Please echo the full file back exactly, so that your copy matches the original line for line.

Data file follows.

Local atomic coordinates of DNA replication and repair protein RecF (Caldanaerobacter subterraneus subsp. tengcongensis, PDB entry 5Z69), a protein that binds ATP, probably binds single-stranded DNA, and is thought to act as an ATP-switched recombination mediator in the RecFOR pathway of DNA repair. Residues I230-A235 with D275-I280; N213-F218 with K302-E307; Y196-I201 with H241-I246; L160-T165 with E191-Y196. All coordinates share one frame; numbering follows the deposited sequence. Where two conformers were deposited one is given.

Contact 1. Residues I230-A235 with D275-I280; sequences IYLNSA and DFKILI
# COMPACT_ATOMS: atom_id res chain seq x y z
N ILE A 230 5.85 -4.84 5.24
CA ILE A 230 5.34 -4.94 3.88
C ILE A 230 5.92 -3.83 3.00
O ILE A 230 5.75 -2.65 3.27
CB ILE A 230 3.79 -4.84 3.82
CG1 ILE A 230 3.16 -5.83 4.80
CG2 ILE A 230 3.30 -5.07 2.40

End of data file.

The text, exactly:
Local atomic coordinates of DNA replication and repair protein RecF (Caldanaerobacter subterraneus subsp. tengcongensis, PDB entry 5Z69), a protein that binds ATP, probably binds single-stranded DNA, and is thought to act as an ATP-switched recombination mediator in the RecFOR pathway of DNA repair. Residues I230-A235 with D275-I280; N213-F218 with K302-E307; Y196-I201 with H241-I246; L160-T165 with E191-Y196. All coordinates share one frame; numbering follows the deposited sequence. Where two conformers were deposited one is given.

Contact 1. Residues I230-A235 with D275-I280; sequences IYLNSA and DFKILI
# COMPACT_ATOMS: atom_id res chain seq x y z
N ILE A 230 5.85 -4.84 5.24
CA ILE A 230 5.34 -4.94 3.88
C ILE A 230 5.92 -3.83 3.00
O ILE A 230 5.75 -2.65 3.27
CB ILE A 230 3.79 -4.84 3.82
CG1 ILE A 230 3.16 -5.83 4.80
CG2 ILE A 230 3.30 -5.07 2.40